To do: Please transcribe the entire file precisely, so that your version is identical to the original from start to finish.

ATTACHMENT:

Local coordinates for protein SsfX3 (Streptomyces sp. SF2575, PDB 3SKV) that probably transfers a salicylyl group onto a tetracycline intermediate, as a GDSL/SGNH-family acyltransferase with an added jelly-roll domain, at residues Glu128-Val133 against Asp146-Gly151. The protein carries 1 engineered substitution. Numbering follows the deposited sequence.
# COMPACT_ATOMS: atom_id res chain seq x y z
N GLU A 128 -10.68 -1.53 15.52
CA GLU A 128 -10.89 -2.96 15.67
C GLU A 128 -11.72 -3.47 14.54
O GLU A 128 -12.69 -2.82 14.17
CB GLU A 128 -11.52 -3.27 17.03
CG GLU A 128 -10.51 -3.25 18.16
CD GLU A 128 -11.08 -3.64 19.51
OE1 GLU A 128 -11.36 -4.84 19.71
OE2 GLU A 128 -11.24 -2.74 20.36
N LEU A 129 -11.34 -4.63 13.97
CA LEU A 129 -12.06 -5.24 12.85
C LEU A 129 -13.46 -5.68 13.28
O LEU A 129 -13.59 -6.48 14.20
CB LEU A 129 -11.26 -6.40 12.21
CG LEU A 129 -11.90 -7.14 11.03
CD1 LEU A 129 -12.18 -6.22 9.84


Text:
Local coordinates for protein SsfX3 (Streptomyces sp. SF2575, PDB 3SKV) that probably transfers a salicylyl group onto a tetracycline intermediate, as a GDSL/SGNH-family acyltransferase with an added jelly-roll domain, at residues Glu128-Val133 against Asp146-Gly151. The protein carries 1 engineered substitution. Numbering follows the deposited sequence.
# COMPACT_ATOMS: atom_id res chain seq x y z
N GLU A 128 -10.68 -1.53 15.52
CA GLU A 128 -10.89 -2.96 15.67
C GLU A 128 -11.72 -3.47 14.54
O GLU A 128 -12.69 -2.82 14.17
CB GLU A 128 -11.52 -3.27 17.03
CG GLU A 128 -10.51 -3.25 18.16
CD GLU A 128 -11.08 -3.64 19.51
OE1 GLU A 128 -11.36 -4.84 19.71
OE2 GLU A 128 -11.24 -2.74 20.36
N LEU A 129 -11.34 -4.63 13.97
CA LEU A 129 -12.06 -5.24 12.85
C LEU A 129 -13.46 -5.68 13.28
O LEU A 129 -13.59 -6.48 14.20
CB LEU A 129 -11.26 -6.40 12.21
CG LEU A 129 -11.90 -7.14 11.03
CD1 LEU A 129 -12.18 -6.22 9.84